Friday, Dec 19, 2014

Cooking up a Storm

story The thela embodies the first point of interaction that consumers have with their food in a typical Indian context, says Suvani Suri.
Written by Dipanita Nath | Posted: April 21, 2014 11:06 pm

In a small courtyard, surrounded by white walls that glowed in the evening darkness, people stood huddled under a tree and played a strange game. A thela or vegetable vendor’s cart had been painted with red and white squares like a chessboard, with heaps of food acting as chess pieces. Two women played referees, repeatedly telling players, “If you don’t eat, you can’t play.” The name of the board game, fittingly, was Appetite.

Each player would make a move and then eat a slice of cake or a piece of nachos or drink a shot of soft drink. As they played, food —  baby corn, cherry tomatoes, packaged apples, cucumber, soya sticks —  was removed from the board and piled on a weighing machine that contained a white and red bowl. Only when the last player had finished the last round, did the referees explain the meaning of the game — the red squares represent the corporations who dominate the food industry, while the whites are the farmers.

“The thela embodies the first point of interaction that consumers have with their food in a typical Indian context. The cake, nachos and soft drink represent food miles and carbon footprints that the players consume to move ahead in the game,” says Suvani Suri, one of the referees, who conceptualised the game with Simran Chopra. The two interactive designers from National Institute of Design were part of a  residency titled “InContext: public.art.ecology — Food Edition III” at KHOJ Studios, Khirkee Extension that has, over the years, championed unconventional art. On April 17, Suri and Chopra joined four other artistes to reveal that food, an essential ingredient of life, also has a cutting edge behind it.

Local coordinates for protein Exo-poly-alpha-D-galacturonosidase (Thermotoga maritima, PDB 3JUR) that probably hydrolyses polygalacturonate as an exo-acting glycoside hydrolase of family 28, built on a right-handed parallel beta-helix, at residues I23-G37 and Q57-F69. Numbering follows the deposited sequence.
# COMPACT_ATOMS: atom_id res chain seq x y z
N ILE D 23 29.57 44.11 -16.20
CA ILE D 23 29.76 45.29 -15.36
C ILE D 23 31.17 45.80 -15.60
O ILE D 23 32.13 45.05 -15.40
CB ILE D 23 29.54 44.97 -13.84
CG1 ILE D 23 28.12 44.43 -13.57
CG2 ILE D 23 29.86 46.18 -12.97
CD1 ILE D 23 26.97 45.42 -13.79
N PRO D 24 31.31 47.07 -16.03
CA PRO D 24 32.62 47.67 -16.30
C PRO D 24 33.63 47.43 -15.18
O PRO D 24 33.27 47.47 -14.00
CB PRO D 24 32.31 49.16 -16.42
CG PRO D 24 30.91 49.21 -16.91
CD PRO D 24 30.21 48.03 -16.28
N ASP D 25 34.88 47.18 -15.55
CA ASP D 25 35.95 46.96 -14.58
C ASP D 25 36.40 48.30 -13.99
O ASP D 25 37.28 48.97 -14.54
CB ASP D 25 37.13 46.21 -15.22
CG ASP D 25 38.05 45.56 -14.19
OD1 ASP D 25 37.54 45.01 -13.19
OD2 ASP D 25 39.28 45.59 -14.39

A few days before, two Pakistani artistes, Rabbya Naseer and Hurmat Ul Ain had presented Tea Party and Crow Effect Project. The former used chai to address the shared history of India and Pakistan. For the latter — the name is inspired by the belief that a crow cawing in one’s house indicates that one should expect a guest — the duo invited strangers for a meal and conversation.

A meal and conversation also explained Mona Gandhi’s Eat Future Tense, in which guests sat around a table slurping bowls of Burmese Khao Suey. Mumbai-based Gandhi promotes natural, plant-based, food and the Burmese Khao Suey was packed with flavours  —  steamed moong sprout, pumpkin, potato, peas, carrot and cauliflower with raw toppings pomegranates, celery, spring onion and lemon in a cashew-based curry. It won over diners, ranging from an elderly housewife who asked for the recipe to a former hippy, who called it “food with integrity”. Gandhi did better than give a talk; she brought issues of grain subsidies, biodiversity and politics of food into a dining table conversation. “People talk a lot about fresh and local nowadays. This, continued…

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